I remember pointing out James Joyce and William Faulkner and ee cummings to undermine the importance of grammar. I trusted my editors — mostly my friends, and later, a few editors, my mother-in-law, my wife, and my daughters.

I later learned that Herman Melville was a horrible speller. Couldn’t I just rely on my editors? Like the way, I rely on my wordsmith daughter Nancy now?

I know that writers can break the rules — like an intentional fragment — only after writers have mastered the rules. It’s like knowing how to construct the foundation of a house.

Grammar is like a skeleton that keeps all the vitals up and working

Grammar is the essential support system — the skeleton — the structure of the language. Every game has rules. Every sport has rules. In order to communicate, we must follow such rules to command our message.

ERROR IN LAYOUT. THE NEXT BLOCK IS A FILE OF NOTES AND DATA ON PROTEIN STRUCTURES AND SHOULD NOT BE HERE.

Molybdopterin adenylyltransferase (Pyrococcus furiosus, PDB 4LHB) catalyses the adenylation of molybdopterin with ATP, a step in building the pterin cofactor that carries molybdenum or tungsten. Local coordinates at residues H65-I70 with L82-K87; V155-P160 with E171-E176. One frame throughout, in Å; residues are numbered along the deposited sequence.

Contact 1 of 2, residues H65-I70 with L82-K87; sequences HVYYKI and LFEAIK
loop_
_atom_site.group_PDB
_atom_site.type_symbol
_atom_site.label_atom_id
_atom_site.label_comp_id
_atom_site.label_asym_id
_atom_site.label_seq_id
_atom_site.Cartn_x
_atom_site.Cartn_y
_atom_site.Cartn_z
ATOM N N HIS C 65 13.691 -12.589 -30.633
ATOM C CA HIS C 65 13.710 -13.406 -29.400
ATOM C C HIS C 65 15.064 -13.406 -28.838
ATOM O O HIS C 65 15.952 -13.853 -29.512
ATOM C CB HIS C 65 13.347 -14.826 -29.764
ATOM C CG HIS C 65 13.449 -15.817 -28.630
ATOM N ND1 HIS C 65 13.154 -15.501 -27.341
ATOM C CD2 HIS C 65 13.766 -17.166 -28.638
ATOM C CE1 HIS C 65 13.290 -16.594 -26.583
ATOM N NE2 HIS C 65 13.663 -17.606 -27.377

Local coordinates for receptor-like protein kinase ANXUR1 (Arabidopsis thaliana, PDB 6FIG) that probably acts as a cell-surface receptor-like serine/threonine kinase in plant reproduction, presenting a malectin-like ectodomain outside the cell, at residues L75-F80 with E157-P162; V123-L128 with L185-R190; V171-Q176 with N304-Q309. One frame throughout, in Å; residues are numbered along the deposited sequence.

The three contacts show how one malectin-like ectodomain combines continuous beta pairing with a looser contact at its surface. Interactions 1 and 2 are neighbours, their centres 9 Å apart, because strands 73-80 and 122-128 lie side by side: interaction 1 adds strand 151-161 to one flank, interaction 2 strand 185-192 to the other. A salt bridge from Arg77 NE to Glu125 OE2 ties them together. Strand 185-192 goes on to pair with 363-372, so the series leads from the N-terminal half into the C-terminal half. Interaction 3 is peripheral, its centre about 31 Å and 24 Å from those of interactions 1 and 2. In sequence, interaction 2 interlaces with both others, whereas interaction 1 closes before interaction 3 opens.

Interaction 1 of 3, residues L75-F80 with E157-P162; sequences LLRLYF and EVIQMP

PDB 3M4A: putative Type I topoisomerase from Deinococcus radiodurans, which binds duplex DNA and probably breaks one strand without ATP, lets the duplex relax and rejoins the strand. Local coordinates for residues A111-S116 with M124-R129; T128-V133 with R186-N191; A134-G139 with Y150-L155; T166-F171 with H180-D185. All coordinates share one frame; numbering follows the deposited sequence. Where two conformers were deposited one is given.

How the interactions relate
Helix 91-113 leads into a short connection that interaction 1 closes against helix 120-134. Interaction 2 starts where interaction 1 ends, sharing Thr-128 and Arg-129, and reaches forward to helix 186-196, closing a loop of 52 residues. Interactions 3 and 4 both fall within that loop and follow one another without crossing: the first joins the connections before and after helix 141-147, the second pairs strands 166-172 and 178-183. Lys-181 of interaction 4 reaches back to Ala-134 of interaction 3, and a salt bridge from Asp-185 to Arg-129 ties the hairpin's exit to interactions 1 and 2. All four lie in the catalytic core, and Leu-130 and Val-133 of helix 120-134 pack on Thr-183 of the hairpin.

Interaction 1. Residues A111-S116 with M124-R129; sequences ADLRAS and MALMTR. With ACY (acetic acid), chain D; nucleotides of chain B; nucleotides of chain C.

In graduate school, my study of rhetoric greatly helped with the structure. In fact, my AP students know apply anaphora, epistrophe, antithesis, syllogisms, and so much more.

Another problem I’ve always had as a writer, even to this day, is a lack of critical revision. I never have writer’s block. I have a hundred topics a day I want to write — and like Dickens, I can write various stories at the same time — like how he was writing The Pickwick Papers, Barnaby Rudge, and Oliver Twist — all at the same time, while also a journalist. This was when he was only like, what, 26?

I can write quickly. Some lines just come magically. Some arrive as fresh morning dew on my face. But I am extremely impatient. I write a story — and I want that story published and off my drafts, so I can move on to the next story.

Unlike some writers who think rewriting is unmanly, I’m not like that at all. I just have Overfocused ADD (diagnosed at 50). Like writing, I have five or six home projects spinning at the same time — like some juggling act, and it’s exciting.